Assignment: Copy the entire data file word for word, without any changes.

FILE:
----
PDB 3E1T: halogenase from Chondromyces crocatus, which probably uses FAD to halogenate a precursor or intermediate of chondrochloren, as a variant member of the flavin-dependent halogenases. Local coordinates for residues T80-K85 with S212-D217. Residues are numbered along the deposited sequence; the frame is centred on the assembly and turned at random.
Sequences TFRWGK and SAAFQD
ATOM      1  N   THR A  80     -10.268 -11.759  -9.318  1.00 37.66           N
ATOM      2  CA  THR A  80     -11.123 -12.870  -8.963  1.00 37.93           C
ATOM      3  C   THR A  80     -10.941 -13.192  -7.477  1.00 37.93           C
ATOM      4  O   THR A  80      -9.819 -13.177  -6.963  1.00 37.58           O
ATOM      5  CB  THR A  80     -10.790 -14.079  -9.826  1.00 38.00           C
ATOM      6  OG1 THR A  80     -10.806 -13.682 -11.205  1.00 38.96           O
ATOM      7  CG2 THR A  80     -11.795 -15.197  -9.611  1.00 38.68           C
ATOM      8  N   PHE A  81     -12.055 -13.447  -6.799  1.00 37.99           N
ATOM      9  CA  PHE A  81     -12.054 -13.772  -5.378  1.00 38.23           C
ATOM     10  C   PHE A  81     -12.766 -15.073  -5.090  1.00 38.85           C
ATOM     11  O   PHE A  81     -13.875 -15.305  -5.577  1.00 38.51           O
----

PDB 3E1T: halogenase from Chondromyces crocatus, which probably uses FAD to halogenate a precursor or intermediate of chondrochloren, as a variant member of the flavin-dependent halogenases. Local coordinates for residues T80-K85 with S212-D217. Residues are numbered along the deposited sequence; the frame is centred on the assembly and turned at random.
Sequences TFRWGK and SAAFQD
ATOM      1  N   THR A  80     -10.268 -11.759  -9.318  1.00 37.66           N
ATOM      2  CA  THR A  80     -11.123 -12.870  -8.963  1.00 37.93           C
ATOM      3  C   THR A  80     -10.941 -13.192  -7.477  1.00 37.93           C
ATOM      4  O   THR A  80      -9.819 -13.177  -6.963  1.00 37.58           O
ATOM      5  CB  THR A  80     -10.790 -14.079  -9.826  1.00 38.00           C
ATOM      6  OG1 THR A  80     -10.806 -13.682 -11.205  1.00 38.96           O
ATOM      7  CG2 THR A  80     -11.795 -15.197  -9.611  1.00 38.68           C
ATOM      8  N   PHE A  81     -12.055 -13.447  -6.799  1.00 37.99           N
ATOM      9  CA  PHE A  81     -12.054 -13.772  -5.378  1.00 38.23           C
ATOM     10  C   PHE A  81     -12.766 -15.073  -5.090  1.00 38.85           C
ATOM     11  O   PHE A  81     -13.875 -15.305  -5.577  1.00 38.51           O